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Old 11 May 2017, 14:10   #228
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Join Date: Aug 2007
Location: berlin/germany
Posts: 883
Originally Posted by grelbfarlk View Post
Sorry that I called the x86 a fork.
nothing to be sorry about its just a misconception that needs to be corrected. calling it a fork suggests, that work is done on different branches separately, and whats done on one target doesnt affect the other. thats only partly right. most code is common, however there are necessary architecture and platform specific individual parts as well.

I see on Aminet i386-aros is sorted separately from AmigaOS-m68k applications, I took that to mean that AROS-x86 compiled binaries would not run on AROS-m68k. If that's not the case and any AROS compatible binary will run without recompilation under any other architecture then that's great.
correct. aros doesnt provide fat binaries. aros binaries run only on a corresponding platform, in this case x86 or 68k, and need recompilation to run on another. howeveri would underscore it being recompilation, rather than port, since very few changes to the source might be necessary, if any, to achieve this.

If AROS-m68k applications run just fine on AmigaOS 3.x then that's great too, I only know of AFA-OS, which I assume isn't binary compatible.
aros68k applications run on amiga (os) as long as they are available in hunk rather than elf format (which they usually are) and are not linged against some aros exclusive library (such as arosc or posixc.library). the other way around it is expected that an amiga application for the range of 1.x to 3.x kickstarts should run on aros. there are exceptions and not everything is already properly implemented, but thats the general rule. you will be even able to replace single libraries classes or other os elements between these both.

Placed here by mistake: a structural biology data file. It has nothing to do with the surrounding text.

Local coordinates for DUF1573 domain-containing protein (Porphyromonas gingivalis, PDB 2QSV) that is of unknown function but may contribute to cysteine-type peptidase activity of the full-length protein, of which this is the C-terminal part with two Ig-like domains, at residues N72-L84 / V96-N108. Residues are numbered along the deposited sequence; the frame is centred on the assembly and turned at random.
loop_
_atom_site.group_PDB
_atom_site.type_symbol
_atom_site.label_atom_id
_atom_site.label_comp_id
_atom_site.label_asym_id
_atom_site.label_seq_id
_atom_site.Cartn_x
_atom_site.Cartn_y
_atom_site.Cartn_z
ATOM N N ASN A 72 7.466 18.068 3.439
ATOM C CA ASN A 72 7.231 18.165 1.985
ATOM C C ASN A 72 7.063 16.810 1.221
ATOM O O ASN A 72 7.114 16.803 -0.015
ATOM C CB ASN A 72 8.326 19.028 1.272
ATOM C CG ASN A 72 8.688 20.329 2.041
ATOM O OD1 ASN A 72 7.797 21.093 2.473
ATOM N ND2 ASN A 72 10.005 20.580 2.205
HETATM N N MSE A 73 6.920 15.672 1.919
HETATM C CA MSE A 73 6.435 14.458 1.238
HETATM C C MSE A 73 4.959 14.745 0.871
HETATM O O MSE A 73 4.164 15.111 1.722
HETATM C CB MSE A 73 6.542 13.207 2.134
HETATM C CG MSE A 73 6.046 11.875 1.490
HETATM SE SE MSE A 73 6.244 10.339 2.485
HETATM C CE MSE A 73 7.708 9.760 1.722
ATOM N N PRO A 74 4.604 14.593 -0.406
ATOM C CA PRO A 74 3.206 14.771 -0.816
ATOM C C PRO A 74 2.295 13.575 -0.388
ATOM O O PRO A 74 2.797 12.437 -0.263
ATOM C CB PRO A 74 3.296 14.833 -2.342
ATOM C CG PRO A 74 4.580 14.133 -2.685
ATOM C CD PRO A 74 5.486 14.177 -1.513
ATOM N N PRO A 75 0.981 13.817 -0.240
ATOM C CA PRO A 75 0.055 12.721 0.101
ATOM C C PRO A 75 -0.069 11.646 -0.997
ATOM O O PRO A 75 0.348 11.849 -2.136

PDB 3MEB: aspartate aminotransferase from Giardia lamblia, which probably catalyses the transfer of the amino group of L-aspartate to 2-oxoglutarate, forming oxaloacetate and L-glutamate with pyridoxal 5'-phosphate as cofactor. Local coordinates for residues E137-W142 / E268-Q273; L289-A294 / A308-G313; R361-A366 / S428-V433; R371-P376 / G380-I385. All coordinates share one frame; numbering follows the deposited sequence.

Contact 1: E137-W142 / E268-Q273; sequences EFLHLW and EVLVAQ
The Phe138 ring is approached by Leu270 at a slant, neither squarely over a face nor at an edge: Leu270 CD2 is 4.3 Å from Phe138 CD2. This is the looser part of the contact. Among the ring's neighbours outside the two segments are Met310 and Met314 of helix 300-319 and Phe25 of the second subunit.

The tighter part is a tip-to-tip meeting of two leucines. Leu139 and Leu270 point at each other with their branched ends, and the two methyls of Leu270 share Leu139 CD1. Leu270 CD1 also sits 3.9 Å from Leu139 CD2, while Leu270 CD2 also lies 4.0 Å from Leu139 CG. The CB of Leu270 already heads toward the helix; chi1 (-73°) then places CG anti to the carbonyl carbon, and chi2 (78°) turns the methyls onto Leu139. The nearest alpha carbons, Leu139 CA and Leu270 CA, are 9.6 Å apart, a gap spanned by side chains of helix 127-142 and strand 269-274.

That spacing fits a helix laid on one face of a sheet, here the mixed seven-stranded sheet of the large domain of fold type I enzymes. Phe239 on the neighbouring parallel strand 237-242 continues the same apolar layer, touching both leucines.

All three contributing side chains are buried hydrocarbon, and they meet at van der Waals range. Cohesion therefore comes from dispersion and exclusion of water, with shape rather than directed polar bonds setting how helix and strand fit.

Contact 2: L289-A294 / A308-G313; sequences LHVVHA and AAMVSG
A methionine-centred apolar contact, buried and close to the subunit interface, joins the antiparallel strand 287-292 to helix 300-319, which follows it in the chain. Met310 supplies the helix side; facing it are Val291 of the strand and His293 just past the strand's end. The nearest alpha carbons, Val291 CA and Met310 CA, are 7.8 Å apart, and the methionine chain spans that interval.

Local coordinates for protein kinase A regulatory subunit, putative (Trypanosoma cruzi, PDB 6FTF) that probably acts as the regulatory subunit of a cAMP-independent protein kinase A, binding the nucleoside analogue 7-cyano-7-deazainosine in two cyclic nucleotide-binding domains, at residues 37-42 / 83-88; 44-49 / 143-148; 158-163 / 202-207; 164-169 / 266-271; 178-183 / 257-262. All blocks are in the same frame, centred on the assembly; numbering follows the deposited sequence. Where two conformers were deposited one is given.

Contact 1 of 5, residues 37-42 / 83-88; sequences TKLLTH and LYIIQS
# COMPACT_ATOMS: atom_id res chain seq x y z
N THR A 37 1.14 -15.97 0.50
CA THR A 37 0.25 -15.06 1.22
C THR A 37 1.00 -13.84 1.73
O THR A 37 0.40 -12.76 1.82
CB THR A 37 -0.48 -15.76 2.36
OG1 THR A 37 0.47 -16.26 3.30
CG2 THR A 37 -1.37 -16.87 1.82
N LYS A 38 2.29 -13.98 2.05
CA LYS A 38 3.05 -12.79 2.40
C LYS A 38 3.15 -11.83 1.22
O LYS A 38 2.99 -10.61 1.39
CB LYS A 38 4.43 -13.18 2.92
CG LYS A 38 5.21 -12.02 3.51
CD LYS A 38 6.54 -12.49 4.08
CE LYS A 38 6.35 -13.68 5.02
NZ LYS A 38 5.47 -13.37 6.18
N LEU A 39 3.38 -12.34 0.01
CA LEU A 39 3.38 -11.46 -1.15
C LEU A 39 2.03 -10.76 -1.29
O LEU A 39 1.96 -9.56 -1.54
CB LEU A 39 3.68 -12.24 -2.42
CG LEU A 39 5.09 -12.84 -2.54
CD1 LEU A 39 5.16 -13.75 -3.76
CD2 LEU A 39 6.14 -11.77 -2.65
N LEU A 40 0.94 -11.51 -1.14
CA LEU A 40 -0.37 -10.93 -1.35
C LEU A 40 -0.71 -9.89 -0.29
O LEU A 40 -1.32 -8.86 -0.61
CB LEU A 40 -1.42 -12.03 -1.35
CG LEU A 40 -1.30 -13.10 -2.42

so, yes, you can say aros 68k and amiga are binary compatible.

But my point is if people really like AROS then why mess about with running it on an M68k Amiga anyway, why not run it on the platform where people don't need to argue about a few or dozens of MBs here or there.
the reason is the same as to use amiga hardware today at all. no matter what os. with aros you have opportunity to use it in potentially more ergonomic way, while keeping the same pool of applications and without the necessity of emulation. certainly you are free to choose anothe aros platform. it is a matter of your own sentiment and preference.

Saying if you want to run whatever AROS-i386 application on your 040 Amiga, compile with make target-m68k, that's not practical for most users, they aren't going to mess about with that. That's vastly overestimating the amount of effort casual users are going to but towards their hobby OS. Many people don't have a problem with it.
you dont necessarily need to compile things yourself. aros has contributions and ports that either are being constantly recompiled or kept ready to be recompiled for a particular platform once there is interest.

also aros software is usually available as source. given that, it might be made available for aros68k amiga target pretty fast, faster than it would be possible to properly port them to amiga. this is the potential benefit, besides the whole bunch of infrastructures aros provides and amiga could possibly take advantage of,
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